In our GROW Gallery, Hannah Reinhart, GROW plant and animal Manager, introduced a new fruit to the Science Center grounds – Dickinson pumpkins. It does not look like your traditional orange pumpkin, which often leads people to question whether it’s a squash or a pumpkin. To “squash” this debate, just know that a pumpkin has no botanical meaning and, in fact, all pumpkins are actually squash.
Why is this specific pumpkin so important? Well, it’s what makes pumpkin pies so good. 100% of Dickinson pumpkins go into Libby’s canned pumpkin and 80% of those Dickinson pumpkins are grown right next door in Illinois. This is not a surprise as Illinois is the largest producer of pumpkins in the United States. Farmers in Illinois also grow many of the ornamental pumpkins you see during fall.
Creating a New Makerspace Experience
Our Makerspace Gallery recently had a makeover and may look a little different than you are used to. The changes came about to comply with social distancing requirements and to give our guests a new way to interact with the space. We interviewed Trent Smith, manager of the Makerspace gallery, to get his perspective on the Makerspace updates.
In one sentence, describe what Makerspace is.
In Makerspace, we challenge people to think outside of the box and pull them out of their comfort zone. I know you asked for one sentence, but we really practice what we preach. We did a DIY abacus and sums project a few years ago, and I am so bad at math, but approaching it with the Maker philosophy made it a better experience.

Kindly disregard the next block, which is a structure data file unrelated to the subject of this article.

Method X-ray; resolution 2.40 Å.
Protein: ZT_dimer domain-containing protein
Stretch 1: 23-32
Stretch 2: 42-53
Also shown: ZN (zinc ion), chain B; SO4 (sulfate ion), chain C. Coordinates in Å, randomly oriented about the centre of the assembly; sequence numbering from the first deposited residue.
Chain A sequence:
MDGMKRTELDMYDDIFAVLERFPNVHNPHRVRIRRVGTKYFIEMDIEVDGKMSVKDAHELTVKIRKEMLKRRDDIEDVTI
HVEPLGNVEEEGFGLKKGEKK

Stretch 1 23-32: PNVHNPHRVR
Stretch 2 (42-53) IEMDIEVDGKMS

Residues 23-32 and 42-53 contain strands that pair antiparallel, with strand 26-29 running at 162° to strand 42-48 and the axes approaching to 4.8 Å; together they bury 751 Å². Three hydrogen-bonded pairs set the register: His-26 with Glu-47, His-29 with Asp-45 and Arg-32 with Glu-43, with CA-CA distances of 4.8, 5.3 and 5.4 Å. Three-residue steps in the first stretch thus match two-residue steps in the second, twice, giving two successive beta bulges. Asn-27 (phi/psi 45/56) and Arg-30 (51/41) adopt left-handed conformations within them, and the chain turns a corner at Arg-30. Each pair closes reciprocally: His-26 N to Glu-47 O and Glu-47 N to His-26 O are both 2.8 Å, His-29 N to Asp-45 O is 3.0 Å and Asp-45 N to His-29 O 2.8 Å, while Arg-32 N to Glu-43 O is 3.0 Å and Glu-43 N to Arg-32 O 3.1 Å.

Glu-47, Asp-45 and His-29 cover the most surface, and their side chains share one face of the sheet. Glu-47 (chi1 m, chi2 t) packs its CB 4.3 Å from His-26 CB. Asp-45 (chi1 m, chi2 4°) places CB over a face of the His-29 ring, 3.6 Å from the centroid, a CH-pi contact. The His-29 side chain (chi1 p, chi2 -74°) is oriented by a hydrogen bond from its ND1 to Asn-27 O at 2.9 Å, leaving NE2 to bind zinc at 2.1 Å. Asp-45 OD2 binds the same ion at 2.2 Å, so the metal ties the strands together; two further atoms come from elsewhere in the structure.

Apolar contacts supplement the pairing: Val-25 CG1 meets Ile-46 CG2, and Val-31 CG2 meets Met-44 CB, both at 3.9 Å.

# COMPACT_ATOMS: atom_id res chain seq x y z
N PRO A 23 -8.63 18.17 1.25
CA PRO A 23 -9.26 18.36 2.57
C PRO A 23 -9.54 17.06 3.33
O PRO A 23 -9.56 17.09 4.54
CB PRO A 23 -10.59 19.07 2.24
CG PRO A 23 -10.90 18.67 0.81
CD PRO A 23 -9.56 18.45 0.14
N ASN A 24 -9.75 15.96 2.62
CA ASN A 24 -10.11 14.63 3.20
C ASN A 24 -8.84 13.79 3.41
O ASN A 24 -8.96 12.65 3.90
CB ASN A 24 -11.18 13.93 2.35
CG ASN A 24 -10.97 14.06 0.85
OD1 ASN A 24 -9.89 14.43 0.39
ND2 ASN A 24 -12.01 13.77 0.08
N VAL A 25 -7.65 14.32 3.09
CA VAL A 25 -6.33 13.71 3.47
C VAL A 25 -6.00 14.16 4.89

Why is a Makerspace important, and how does it help guests get interested in science?
In its simplest form, Makerspace challenges guests to create something that does not typically have a specific set of directions. We go as broad as stop motion animation to building with cardboard. These programs are scalable and very accessible. This adaptability put us in the position to provide a gateway into STEAM education.
How is Makerspace adapting to the COVID-19 pandemic?
We designed programming that fit the Science Center’s new operations. We want to do more than keep a safe space; we want to make sure we are till engaging the public.
How is this new version of Makerspace different?
We are simply encouraging guests to look and draw from our collection, so we can have a safe and tactile experience. Lyn, one of our educators in Makerspace, is one of the most talented educators and makers I have ever worked with. She makes switching and adapting very easy. Furthermore, she did a lot of extra work to get the space organized while I was working from home with my nine-month-old son. She and our mutual supervisor did the heavy lifting.
Support from members and donors plays an important part in helping galleries like Makerspace continue to evolve. What are some things you’d like (or need) to do with Makerspace down the road?
We would love to broaden our program offerings and really revamp the interactives. Currently, they all center on aeronautics. We have a bank of ideas that we would like to see implemented on a larger scale. Also, we would enjoy doing a community sourced project and installation. But that would be a bit further down the road.
Try to watch and observe on your own. Show us what you come up with.